Movie Review: The Crimes of Grindelwald, Yet Another J.K. Rowling Hit

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Movie Review: The Crimes of Grindelwald, Yet Another J.K. Rowling Hit

Kate Pioch '22, Staff Writer

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It has been a full two years since Fantastic Beasts and Where to Find Them came to movie theaters. This movie contained plots, animated visuals, and characters that bedazzled and bewitched its audiences. It would seem nearly impossible that the sequel could live up to its predecessor. Fantastic Beasts: The Crimes of Grindelwald has indeed received somewhat low ratings from critics that could leave any Potterhead’s jaw on the floor in umbrage. As a Potterhead myself, I didn’t really believe the poor reviews the movie received, yet I did walk into the theater expecting a bit of a letdown. When I walked out, I was poring over visuals, soundtrack, plot details, and of course the fantastical beasts, both new and old.

“It was a very well made movie with huge plot twists and interesting characters,” said Tori Morris ‘23.

“I liked it. I thought it was much better than the first one, but clearly it sets up for the third movie,” said Mrs. Osborne. Unfortunately, one of the reasons why the movie received a lower rating was most likely due to so much information conveyed to the audience in order to construct the rest of the series, so be prepared to take notes, Potterheads.

(If you don’t want to read minor spoilers for the first movie or a synopsis of the second, skip ahead a paragraph.)

In 1927, one year after the events of Fantastic Beasts and Where to Find Them, Professor Albus Dumbledore (Jude Law) asks the help of one of his former Hogwarts students, Newt Scamander (Eddie Redmayne), to locate a certain someone in order to save them from the clutches of Grindelwald (Johnny Depp) and even the Ministry of Magic. Despite Newt’s own problems, he agrees. In his new adventure, Newt crosses paths with new and familiar faces and even ones from his childhood past. With Grindelwald on the loose, a desperate race takes place to seek that one person, supposedly hiding in Paris. Only time will tell what will come to pass for the greater good of the wizarding world.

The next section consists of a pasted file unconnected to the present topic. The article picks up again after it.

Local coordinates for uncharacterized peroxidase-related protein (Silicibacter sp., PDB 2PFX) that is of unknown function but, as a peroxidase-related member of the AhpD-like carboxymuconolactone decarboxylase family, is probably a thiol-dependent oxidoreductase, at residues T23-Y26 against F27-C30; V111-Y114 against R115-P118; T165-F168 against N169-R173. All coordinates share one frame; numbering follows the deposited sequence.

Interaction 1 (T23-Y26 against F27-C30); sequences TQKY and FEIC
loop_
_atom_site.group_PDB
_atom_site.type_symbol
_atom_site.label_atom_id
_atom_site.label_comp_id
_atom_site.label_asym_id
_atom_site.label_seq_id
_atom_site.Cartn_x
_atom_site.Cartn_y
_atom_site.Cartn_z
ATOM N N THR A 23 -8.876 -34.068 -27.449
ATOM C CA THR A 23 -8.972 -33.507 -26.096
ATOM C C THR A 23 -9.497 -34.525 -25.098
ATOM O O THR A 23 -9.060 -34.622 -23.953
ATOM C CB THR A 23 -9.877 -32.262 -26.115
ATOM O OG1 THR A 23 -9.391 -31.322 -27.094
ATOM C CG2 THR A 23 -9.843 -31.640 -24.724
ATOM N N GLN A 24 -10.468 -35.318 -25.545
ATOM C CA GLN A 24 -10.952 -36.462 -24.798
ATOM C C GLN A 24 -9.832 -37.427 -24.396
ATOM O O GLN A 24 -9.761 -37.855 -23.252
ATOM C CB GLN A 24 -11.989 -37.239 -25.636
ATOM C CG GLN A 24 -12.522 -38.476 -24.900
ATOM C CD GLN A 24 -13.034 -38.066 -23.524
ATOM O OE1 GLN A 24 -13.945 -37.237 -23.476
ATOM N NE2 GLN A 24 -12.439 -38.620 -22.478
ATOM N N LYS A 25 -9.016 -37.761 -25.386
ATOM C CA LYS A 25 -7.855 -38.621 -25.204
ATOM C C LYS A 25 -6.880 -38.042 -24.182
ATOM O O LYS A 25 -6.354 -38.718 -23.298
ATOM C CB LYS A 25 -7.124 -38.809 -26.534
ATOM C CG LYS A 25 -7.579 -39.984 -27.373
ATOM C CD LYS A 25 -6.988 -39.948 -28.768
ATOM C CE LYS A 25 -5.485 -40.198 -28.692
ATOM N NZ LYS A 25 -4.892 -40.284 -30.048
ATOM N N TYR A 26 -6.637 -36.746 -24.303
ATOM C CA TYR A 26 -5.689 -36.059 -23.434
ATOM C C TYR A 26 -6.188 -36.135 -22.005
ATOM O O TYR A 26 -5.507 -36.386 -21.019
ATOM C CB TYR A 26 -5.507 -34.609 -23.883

So much storyline design and fitting visuals represent the creators’ hard work they put into the making of one fantastic movie. From the vicious, animated Zouwu to the fiery effects of Grindelwald’s “Protego Diabolica,” Warner Brothers does it again in pleasing the audience with vivid graphics, visuals, and animations.

Although the characters and their backstories may be a bit confusing at times, several of them recount their stories, each of them tugging a bit on the heartstrings. However, that does not discourage lighthearted themes and characters. Jacob Kowalski (Dan Folger) the “No-Maj” returns in his comical, magic-loving role alongside Queenie Goldstein (Alison Sudol), who makes the audiences gasp due to a plot-twist. Johnny Depp reprises his role as Grindelwald, the infamous criminal wizard known for his deep bias against those without wizarding blood. Opposing Grindelwald is his old Hogwarts friend, Albus Dumbledore, who internally struggles with contending with his past friend. Several other new characters enter the story such as Leta Lestrange and Theseus Scamander. Last but certainly not least, Eddie Redmayne returns as the adventurous Magizoologist Newt Scamander, the hero of the Fantastic Beasts series.

My daughter and I can agree that Newt Scamander is by far the best Potterworld character because of his integrity and willingness to do what is right,” said Mrs. Pioch. Indeed, it seems like more and more movies contain characters who are not too genuine, so it is rather refreshing to watch a movie with an honest, incorrupt main character.

Of course, favorite characters are only half of it; several new magical beasts made their entrance to the wizarding world via the big screen such as the owl-like Augurey, the menacing Magatots, and exciting Kelpies. Tori Morris ‘23 added that “the baby Nifflers almost made me scream in my seat; they were so adorable!”

If you are a Potterhead or at least have basic knowledge of the wizarding world, this movie is a one hundred percent recommendation. However, watching the first Fantastic Beasts movie somewhat recently before viewing the newer is highly suggested. Otherwise, a lot of context is lost, and you might not understand what is going on enough to fully appreciate the movie. Regardless, Fantastic Beasts: The Crimes of Grindelwald undoubtedly takes audiences on a whirlwind ride full of adventures, mysteries, and, of course magic.

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